Philip Hammond is facing a backlash after suggesting 1p and 2p coins and £50 notes could be scrapped as part of moves to a cashless society.
Treasury documents published alongside the Chancellor’s Spring Statement raise questions about the future of the small change, pointing out they are increasingly ‘falling out of circulation’.
Large numbers of pennies and 2ps are being used just once before being thrown away, according to the assessment.
At the other end of the scale, £50 notes are ‘rarely used for routine purchases’ and can be implicated in money laundering and tax evasion.
However, Tory MP Ian Liddell-Grainger said the penny was a part of history and branded the idea of getting rid of small units ‘lazy’.
Large numbers of pennies and 2ps are being used just once before being thrown away, according to the assessment
At the other end of the scale, £50 notes are ‘rarely used for routine purchases’ and can be implicated in money laundering and tax evasion
The Treasury consultation stops short of proposing the currency be abandoned altogether, but makes clear the government’s initial views on the issue.
‘From an economic perspective, having large numbers of denominations that are not in demand, saved by the public, or in long term storage at cash processors rather than used in circulation does not contribute to an efficient or cost effective cash cycle,’ the document says.
The paper says six in 10 1p and 2p coins are only used once before ‘leaving the cash cycle’.
‘In the normal course of the cash cycle, many denominations fall out of circulation, for example, by being placed into savings jars,’ the consultation says.
‘Surveys suggest that six in ten 1p and 2p coins are used in a transaction once before they leave the cash cycle. They are either saved, or in 8 per cent of cases are thrown away..
‘To meet demand created by such losses from circulation, in previous years the government and the Royal Mint have needed to produce and issue over 500 million 1p and 2p coins each year to replace those falling out of circulation.’
The decreasing use of cash for small-value transactions, together with the public returning stores of small change to banks, meant the issues were becoming more pronounced.
The document adds: ‘The cost of industry processing and distributing low denomination coins is the same as for high denomination coins, making the cost high relative to face value and utility.’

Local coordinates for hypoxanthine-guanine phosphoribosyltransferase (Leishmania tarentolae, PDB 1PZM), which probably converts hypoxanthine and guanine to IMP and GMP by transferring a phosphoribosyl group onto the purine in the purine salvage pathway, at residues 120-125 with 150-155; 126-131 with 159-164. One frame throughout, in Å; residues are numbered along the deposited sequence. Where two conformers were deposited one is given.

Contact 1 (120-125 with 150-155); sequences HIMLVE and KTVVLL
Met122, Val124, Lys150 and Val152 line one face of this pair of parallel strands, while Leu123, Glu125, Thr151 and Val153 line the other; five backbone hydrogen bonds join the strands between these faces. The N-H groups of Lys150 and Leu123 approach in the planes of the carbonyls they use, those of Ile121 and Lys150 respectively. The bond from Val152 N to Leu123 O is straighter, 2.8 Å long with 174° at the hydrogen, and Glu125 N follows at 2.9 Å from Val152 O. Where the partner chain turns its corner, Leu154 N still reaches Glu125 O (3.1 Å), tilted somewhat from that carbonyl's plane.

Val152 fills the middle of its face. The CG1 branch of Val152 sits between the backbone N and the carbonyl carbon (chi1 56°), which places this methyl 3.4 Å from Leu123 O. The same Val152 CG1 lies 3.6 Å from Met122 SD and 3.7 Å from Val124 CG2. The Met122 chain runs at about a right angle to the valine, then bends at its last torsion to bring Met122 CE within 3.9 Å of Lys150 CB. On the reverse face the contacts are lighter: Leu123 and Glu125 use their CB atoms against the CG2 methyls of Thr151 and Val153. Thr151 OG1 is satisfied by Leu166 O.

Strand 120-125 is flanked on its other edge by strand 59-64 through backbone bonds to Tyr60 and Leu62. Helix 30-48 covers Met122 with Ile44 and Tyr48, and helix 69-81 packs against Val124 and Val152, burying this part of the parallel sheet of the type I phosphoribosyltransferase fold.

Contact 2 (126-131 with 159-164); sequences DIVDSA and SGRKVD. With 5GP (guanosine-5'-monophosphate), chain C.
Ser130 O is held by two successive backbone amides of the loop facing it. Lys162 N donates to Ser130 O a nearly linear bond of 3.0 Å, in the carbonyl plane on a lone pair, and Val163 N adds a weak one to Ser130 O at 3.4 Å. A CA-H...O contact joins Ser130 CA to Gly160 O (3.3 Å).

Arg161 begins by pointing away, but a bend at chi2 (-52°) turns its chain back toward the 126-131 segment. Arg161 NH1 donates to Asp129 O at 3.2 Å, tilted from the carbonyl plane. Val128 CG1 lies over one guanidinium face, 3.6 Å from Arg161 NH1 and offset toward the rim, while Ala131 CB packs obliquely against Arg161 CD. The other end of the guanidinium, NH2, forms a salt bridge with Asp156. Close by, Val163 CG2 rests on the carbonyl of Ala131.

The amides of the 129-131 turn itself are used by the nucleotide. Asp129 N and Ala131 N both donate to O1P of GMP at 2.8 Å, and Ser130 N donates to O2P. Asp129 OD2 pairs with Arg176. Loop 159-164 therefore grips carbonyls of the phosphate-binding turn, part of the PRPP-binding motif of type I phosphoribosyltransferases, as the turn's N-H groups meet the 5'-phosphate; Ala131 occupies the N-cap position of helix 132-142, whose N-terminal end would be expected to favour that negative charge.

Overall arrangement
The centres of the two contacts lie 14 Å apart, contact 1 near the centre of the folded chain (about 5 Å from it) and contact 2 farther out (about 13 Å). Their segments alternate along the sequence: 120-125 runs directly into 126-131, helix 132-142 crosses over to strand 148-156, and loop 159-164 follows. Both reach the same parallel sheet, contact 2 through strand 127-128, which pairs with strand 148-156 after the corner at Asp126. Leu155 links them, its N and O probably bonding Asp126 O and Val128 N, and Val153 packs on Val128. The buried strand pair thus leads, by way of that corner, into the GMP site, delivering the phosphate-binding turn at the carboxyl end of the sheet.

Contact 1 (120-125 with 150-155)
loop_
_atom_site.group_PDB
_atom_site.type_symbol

Treasury documents published alongside the Chancellor’s Spring Statement raise questions about the future of the small change
At the same time the £50 note is ‘believed to be rarely used for routine purchases and is instead held as a store of value’.
‘There is a significant overseas demand for £50 notes, with the notes used for some transactions, but mainly held as a store of value alongside other currencies such as the dollar and euro,’ the document says.
‘There is also a perception among some that £50 notes are used for money laundering, hidden economy activity, and tax evasion.’
But Mr Liddell-Grainger told MailOnline: ‘A lot of charities live for those pennies.
‘This is a level of laziness from the Treasury. They just want to stop something, even though people still use it.
‘It is the same issue we had over cheques.’
He added: ‘I think the government has got this wrong. They need to have a long think about this. It is a bad mistake.’
Sara Coles, personal finance expert at investment firm Hargreaves Lansdown, warned that savers could be hit.
She said: ‘Coppers play a small but vital role in the nation’s savings habits. In many cases people collect their small change at the end of the week and add it to their savings jar. The sums can add up and can establish a regular savings habit.’
1,300 years of spending a penny
The penny has been around since the 8th century, but the current decimal coins only came into circulation in 1971.
Before 1992, copper coins were made from 97 per cent copper. Now they are minted in copper-plated steel.
Coppers are not legal tender if used in batches worth more than 20p – if you try to use them to pay 21p or more in a single transaction, you break the 1971 Coinage Act.
There are 11.4 billion 1p coins and 6.7 billion 2p pieces in circulation.
Coppers make up 60 per cent of all coins in circulation.
A 2p coin weighs 3.56g – twice as much as a penny.
The number of 1p and 2p coins minted in the UK each year has more than halved since 2015.
Australia, Canada and Switzerland removed their lowest denomination coins after inflation ate into their value.
The Royal Mint has to produce and issue more than 500 million 1p and 2p coins a year to replace those falling out of circulation.
60 per cent of coppers are used only once before never being used again.
In one in 12 of cases, the coins are thrown in the bin.
Rare 1983 2p coins that say ‘new pence’ rather than ‘two pence’ have fetched more than £500 at auction.